Can this proposed National Park embrace an unlimited number of visitors while retaining what made it in the first place? The rise in tourist numbers will also see a rise in vehicles but lack of parking amenities means that cars will be abandoned on road sides causing chaos to the traffic including local people who just want to get on with their day-to-day life.

Some people do not care how they leave the landscape after they have finished with it. After all they do not have to live here, but we do! More tourists will push others to seek solitude elsewhere. The more people there are in an area, the more police there will have to be in the area and where will they come from? thin air? Where does the funding for a National Park come from? The EU? what will happen after Brexit?

There are so many questions that are unanswered and after reading this page the disadvantages are not looked into much at all..

- Damage to the landscape i.e Litter, erosion, fires, disturbance to livestock, vandalism etc
- Traffic congestion & pollution
- Local goods can become expensive because tourists will pay more
- Shops stock products for tourists & not everyday goods needed by locals
- Demand for holiday homes making housing too expensive for local people
- Demand for development of more shops and hotels
- Any job in the tourism industry is mainly seasonal which are low paid and have long hours.

Another disadvantage everywhere tourists go wether it is a National Park or not is that all work is seasonal. While the shops and services thrive in the warm summer months trade will begin to reduce to just the local people when the weather turns cold. This means that some shops can't survive and shut down altogether. Jobs in the tourism industry are often low paid with long hours which means because of the rising house prices within a National Park even the people who work there cannot afford local house prices wether they be renting or buying a property.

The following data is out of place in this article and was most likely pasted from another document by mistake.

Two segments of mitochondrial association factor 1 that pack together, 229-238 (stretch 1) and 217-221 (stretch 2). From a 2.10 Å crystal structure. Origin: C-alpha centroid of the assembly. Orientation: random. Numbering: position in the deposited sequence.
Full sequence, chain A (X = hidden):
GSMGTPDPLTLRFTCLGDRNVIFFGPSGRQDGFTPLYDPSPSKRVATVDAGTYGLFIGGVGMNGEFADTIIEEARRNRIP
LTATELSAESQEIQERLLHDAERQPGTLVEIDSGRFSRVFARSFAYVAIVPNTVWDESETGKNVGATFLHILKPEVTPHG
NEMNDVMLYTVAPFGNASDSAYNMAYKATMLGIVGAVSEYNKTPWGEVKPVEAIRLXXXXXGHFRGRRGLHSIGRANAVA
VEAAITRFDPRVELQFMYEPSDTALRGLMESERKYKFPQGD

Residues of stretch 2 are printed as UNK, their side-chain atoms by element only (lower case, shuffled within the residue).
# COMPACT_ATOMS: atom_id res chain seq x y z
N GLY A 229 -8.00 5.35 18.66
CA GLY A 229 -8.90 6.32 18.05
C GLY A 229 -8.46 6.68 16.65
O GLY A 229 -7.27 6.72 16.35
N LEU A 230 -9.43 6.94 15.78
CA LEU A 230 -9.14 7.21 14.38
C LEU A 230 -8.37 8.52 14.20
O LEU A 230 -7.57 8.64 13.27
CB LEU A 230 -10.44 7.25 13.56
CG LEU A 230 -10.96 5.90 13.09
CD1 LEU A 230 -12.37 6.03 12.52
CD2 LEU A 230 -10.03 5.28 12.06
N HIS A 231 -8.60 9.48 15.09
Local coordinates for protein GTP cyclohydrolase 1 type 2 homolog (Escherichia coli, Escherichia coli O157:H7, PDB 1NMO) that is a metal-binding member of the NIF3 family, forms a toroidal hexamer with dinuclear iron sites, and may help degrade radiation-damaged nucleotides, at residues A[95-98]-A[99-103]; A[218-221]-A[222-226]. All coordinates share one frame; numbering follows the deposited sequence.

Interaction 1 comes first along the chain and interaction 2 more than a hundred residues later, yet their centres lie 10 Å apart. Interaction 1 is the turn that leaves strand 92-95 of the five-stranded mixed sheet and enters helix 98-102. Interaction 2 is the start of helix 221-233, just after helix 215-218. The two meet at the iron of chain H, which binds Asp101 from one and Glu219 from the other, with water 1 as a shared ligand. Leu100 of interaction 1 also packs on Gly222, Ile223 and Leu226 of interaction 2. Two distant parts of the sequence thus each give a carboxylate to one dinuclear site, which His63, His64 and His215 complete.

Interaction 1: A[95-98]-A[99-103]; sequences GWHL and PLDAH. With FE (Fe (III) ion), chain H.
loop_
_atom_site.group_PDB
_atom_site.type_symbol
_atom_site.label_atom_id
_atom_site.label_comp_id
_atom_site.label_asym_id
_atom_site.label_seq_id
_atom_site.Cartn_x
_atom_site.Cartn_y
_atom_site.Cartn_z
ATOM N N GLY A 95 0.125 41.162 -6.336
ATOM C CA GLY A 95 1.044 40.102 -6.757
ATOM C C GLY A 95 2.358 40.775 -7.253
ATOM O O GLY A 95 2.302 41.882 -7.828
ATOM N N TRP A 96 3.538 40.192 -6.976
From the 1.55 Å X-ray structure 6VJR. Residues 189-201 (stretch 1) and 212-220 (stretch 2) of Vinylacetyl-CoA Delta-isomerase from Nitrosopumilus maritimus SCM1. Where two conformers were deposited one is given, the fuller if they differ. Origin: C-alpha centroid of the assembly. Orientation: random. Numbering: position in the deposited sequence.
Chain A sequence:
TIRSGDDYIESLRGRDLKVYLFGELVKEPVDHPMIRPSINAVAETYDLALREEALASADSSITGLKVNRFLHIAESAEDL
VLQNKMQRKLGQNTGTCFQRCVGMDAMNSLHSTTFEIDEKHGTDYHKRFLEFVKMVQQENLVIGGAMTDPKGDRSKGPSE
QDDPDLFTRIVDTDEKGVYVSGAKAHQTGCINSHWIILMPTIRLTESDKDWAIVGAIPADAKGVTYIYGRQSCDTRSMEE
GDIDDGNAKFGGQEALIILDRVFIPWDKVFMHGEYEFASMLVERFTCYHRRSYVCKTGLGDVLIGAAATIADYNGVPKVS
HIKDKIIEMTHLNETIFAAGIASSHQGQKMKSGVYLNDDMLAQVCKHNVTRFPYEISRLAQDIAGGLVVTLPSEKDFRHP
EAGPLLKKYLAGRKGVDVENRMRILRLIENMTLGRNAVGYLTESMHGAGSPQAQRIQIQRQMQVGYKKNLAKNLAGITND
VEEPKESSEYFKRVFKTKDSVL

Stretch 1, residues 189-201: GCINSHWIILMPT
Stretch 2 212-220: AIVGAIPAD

I object to the designation of a Borders National Park as in my opinion the disadvantages outweigh the advantages. People come to visit this area for it's peace and tranquility. They come here to 'get away from it all', city goers who just want to hide away in a peaceful quiet scenic area with very little mobile phone signal so that they cannot be disturbed by their busy day to day lives back home, so that they can 'recharge their batteries' ready for their busy schedule awaiting them when they return home. If this area was to be designated as a National Park all of that would be spoilt as this area would become a busy haven full of tourists and would no longer be a peaceful, tranquil place to visit or live. It would no longer be the place that the campaign for a Scottish Borders National Park currently describes. There are very few places like this where people can come to get away from it all, it is unique! There is already a National Park right next door if anyone wishes to visit one while staying in this area. My livelihood is my life and i do not wish for this to be destroyed. All of the years of blood, sweat, tears and hard work i have put into my cattle may vanish if i have to get rid of them as there is a right of way running through my land. A National Park is a farce which only serves and cares about the tourists and not the people who actually have to live within it's boundaries with all of the rules and regulations that go on top of the ones that we already have! It serves the privaliged few but not the many.

Angela Graham - 17 July 2019